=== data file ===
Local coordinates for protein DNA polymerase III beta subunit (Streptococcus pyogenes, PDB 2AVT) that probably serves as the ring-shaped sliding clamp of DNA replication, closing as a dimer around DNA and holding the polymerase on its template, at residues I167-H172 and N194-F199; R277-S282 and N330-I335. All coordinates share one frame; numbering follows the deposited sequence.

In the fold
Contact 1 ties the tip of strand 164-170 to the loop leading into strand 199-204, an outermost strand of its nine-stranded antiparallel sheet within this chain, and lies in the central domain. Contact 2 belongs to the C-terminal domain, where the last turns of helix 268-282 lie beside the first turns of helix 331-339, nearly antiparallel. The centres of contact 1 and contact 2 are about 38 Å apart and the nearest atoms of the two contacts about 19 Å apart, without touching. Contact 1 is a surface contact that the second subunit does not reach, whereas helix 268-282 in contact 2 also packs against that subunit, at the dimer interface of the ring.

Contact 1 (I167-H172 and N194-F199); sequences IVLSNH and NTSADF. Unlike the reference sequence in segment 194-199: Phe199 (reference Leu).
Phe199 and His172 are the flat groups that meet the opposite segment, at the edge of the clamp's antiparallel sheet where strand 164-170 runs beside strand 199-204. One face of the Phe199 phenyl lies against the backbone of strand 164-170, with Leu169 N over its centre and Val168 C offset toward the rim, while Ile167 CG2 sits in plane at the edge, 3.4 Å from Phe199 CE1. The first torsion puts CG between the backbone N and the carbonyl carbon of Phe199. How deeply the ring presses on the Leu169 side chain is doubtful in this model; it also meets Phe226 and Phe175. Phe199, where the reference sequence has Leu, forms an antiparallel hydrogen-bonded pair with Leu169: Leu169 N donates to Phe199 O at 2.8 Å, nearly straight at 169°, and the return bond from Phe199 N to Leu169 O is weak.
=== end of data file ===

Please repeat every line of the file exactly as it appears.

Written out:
Local coordinates for protein DNA polymerase III beta subunit (Streptococcus pyogenes, PDB 2AVT) that probably serves as the ring-shaped sliding clamp of DNA replication, closing as a dimer around DNA and holding the polymerase on its template, at residues I167-H172 and N194-F199; R277-S282 and N330-I335. All coordinates share one frame; numbering follows the deposited sequence.

In the fold
Contact 1 ties the tip of strand 164-170 to the loop leading into strand 199-204, an outermost strand of its nine-stranded antiparallel sheet within this chain, and lies in the central domain. Contact 2 belongs to the C-terminal domain, where the last turns of helix 268-282 lie beside the first turns of helix 331-339, nearly antiparallel. The centres of contact 1 and contact 2 are about 38 Å apart and the nearest atoms of the two contacts about 19 Å apart, without touching. Contact 1 is a surface contact that the second subunit does not reach, whereas helix 268-282 in contact 2 also packs against that subunit, at the dimer interface of the ring.

Contact 1 (I167-H172 and N194-F199); sequences IVLSNH and NTSADF. Unlike the reference sequence in segment 194-199: Phe199 (reference Leu).
Phe199 and His172 are the flat groups that meet the opposite segment, at the edge of the clamp's antiparallel sheet where strand 164-170 runs beside strand 199-204. One face of the Phe199 phenyl lies against the backbone of strand 164-170, with Leu169 N over its centre and Val168 C offset toward the rim, while Ile167 CG2 sits in plane at the edge, 3.4 Å from Phe199 CE1. The first torsion puts CG between the backbone N and the carbonyl carbon of Phe199. How deeply the ring presses on the Leu169 side chain is doubtful in this model; it also meets Phe226 and Phe175. Phe199, where the reference sequence has Leu, forms an antiparallel hydrogen-bonded pair with Leu169: Leu169 N donates to Phe199 O at 2.8 Å, nearly straight at 169°, and the return bond from Phe199 N to Leu169 O is weak.